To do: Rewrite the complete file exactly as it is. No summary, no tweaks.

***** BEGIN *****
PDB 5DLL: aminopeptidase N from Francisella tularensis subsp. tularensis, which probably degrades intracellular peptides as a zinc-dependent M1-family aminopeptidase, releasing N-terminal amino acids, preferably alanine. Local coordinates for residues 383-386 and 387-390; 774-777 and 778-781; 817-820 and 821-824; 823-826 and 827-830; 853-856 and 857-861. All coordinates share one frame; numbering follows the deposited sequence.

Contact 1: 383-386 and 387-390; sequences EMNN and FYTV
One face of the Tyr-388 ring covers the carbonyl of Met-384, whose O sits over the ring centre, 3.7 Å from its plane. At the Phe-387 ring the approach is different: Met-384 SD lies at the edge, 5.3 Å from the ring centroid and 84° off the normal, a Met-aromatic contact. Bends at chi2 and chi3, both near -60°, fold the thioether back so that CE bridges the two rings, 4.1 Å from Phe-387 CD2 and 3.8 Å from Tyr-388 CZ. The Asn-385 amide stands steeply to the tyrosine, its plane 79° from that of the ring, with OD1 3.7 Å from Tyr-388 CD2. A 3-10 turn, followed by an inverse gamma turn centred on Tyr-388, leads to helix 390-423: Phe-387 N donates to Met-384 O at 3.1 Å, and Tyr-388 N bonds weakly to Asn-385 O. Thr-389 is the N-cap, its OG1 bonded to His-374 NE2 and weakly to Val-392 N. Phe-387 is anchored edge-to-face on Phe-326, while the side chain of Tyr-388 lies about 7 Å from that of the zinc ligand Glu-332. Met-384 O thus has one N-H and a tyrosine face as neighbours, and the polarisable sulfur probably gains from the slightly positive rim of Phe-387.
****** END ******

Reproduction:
PDB 5DLL: aminopeptidase N from Francisella tularensis subsp. tularensis, which probably degrades intracellular peptides as a zinc-dependent M1-family aminopeptidase, releasing N-terminal amino acids, preferably alanine. Local coordinates for residues 383-386 and 387-390; 774-777 and 778-781; 817-820 and 821-824; 823-826 and 827-830; 853-856 and 857-861. All coordinates share one frame; numbering follows the deposited sequence.

Contact 1: 383-386 and 387-390; sequences EMNN and FYTV
One face of the Tyr-388 ring covers the carbonyl of Met-384, whose O sits over the ring centre, 3.7 Å from its plane. At the Phe-387 ring the approach is different: Met-384 SD lies at the edge, 5.3 Å from the ring centroid and 84° off the normal, a Met-aromatic contact. Bends at chi2 and chi3, both near -60°, fold the thioether back so that CE bridges the two rings, 4.1 Å from Phe-387 CD2 and 3.8 Å from Tyr-388 CZ. The Asn-385 amide stands steeply to the tyrosine, its plane 79° from that of the ring, with OD1 3.7 Å from Tyr-388 CD2. A 3-10 turn, followed by an inverse gamma turn centred on Tyr-388, leads to helix 390-423: Phe-387 N donates to Met-384 O at 3.1 Å, and Tyr-388 N bonds weakly to Asn-385 O. Thr-389 is the N-cap, its OG1 bonded to His-374 NE2 and weakly to Val-392 N. Phe-387 is anchored edge-to-face on Phe-326, while the side chain of Tyr-388 lies about 7 Å from that of the zinc ligand Glu-332. Met-384 O thus has one N-H and a tyrosine face as neighbours, and the polarisable sulfur probably gains from the slightly positive rim of Phe-387.